The top stories HR pros need to know this week.
The fear that technology will take away jobs date back centuries, but analysts say it may be warranted this time around. Artificial intelligence is taking off, while American workers are learning skills more slowly.
Read more at The New York Times.
From CHRO to CEO
Looking for a new CEO? Consider a chief human resources officer. Turns out CEOs share more traits with HR execs than others in the C-Suite, according to a new study.
Read more at HBR.
Comcast Lures Tech Stars With "Traditional" Job Perks
In an effort to lure top tech talent from Silicon Valley startups to a cable company center in Philadelphia, Comcast is touting old-school perks like the ability to walk to work, own a house and — shocker! — have actual vacation time.
Read more at Human Resources Executive.
Hottest Government Jobs
Government jobs may be steady, but they’re not often portrayed as the most engaging. According to the newly released 2014 "Best Places to Work in the Federal Government" survey, some agencies have bucked the trend to drastically improve morale.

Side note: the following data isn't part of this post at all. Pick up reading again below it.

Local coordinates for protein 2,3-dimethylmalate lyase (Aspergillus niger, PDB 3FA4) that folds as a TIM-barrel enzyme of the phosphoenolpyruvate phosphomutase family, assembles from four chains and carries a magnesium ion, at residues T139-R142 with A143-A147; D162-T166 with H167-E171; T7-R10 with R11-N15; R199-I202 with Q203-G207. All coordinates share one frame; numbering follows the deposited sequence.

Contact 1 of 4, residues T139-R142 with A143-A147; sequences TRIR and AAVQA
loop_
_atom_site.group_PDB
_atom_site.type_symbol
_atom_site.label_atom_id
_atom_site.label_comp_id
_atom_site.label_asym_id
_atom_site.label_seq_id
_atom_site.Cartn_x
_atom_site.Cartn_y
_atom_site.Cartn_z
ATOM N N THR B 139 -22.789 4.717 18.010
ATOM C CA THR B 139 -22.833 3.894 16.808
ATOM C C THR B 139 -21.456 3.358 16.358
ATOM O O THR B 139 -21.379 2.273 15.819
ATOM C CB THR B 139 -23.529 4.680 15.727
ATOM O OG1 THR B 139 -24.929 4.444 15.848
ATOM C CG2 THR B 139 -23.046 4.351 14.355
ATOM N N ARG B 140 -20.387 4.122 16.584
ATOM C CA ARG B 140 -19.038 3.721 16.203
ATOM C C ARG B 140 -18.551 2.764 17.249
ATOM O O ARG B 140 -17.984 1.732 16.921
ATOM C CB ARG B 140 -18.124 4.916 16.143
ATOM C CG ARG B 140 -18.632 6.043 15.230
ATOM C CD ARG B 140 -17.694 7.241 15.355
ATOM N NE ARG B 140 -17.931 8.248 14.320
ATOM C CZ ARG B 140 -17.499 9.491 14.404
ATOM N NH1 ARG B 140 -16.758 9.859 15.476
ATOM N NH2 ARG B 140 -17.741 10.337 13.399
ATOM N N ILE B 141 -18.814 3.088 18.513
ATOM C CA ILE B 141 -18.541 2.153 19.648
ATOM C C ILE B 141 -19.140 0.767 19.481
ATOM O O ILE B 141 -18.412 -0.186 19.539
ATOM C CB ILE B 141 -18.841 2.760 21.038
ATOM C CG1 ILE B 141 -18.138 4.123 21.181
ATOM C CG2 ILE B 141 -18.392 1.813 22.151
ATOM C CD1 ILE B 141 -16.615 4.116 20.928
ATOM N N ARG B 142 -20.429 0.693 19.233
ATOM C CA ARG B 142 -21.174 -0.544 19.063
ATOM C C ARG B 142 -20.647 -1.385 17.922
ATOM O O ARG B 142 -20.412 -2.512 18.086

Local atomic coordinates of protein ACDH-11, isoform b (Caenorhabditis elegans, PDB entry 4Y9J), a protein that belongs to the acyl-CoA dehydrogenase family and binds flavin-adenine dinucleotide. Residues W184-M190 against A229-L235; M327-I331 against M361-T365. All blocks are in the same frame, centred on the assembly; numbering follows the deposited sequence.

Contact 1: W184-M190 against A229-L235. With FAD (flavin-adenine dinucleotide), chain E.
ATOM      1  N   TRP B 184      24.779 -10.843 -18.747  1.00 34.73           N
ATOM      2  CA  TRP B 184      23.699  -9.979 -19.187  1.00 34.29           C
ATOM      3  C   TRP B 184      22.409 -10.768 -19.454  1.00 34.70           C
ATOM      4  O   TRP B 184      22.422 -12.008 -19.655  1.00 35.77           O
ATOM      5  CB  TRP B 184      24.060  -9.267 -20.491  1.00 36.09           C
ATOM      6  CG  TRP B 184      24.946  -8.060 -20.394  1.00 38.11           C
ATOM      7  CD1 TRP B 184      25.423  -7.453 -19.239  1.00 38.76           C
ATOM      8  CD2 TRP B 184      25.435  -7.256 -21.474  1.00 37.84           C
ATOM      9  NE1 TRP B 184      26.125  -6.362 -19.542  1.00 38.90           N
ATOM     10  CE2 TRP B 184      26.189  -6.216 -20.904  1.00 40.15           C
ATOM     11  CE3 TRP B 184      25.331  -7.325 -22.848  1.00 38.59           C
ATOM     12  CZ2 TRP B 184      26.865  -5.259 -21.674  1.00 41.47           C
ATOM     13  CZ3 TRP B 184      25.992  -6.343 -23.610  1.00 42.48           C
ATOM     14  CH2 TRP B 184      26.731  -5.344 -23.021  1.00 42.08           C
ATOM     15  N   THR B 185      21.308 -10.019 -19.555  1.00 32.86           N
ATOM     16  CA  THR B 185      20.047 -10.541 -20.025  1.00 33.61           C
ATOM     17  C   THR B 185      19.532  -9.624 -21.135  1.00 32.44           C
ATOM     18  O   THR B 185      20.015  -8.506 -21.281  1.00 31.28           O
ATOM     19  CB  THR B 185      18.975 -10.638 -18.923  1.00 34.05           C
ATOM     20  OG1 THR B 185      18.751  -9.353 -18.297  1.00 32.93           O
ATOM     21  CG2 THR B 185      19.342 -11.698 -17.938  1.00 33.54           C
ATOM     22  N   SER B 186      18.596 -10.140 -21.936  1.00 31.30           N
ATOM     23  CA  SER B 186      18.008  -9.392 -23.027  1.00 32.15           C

Read more at The Washington Post.
Latest in Workplace Diversity: Brains
Companies are wrestling with a new workplace diversity issue: brain differences. Some say employers are on the cusp of a civil rights movement for workers on the autism spectrum or who have conditions like ADHD and mood disorders.
Read more at Fortune.
Photo: Flickr/Albertine Watson
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Engage your workers through Employee Value Proposition (EVP)
Elevate your workforce's potential and drive organizational success with new research from Brandon Hall Group. Read this report to understand the importance of employee value proposition (EVP) in attracting, engaging, and retaining top talent, while also emphasizing the need for effective talent development strategies.
Tap into your team’s development by enabling their career
In today's job market, one roadblock organizations often deal with when trying to hold on to employees is a concept called “talent hoarding.” Talent hoarding occurs when a manager holds tightly to an employee because they view that person as an essential asset to their team. Losing this person would likely create a hole in the department that the manager may consider challenging or inconvenient to fill.
Why Leadership Development is Critical in Higher Ed
Founded over 150 years ago, Davenport University is based in Michigan. It is home to 7,000 students spread across ten campuses throughout the state, including a significant online presence as part of its global campus. Davenport’s Office of Performance Excellence currently has just six employees serving over 600 full- or part-time faculty and staff, plus 600 adjunct faculty.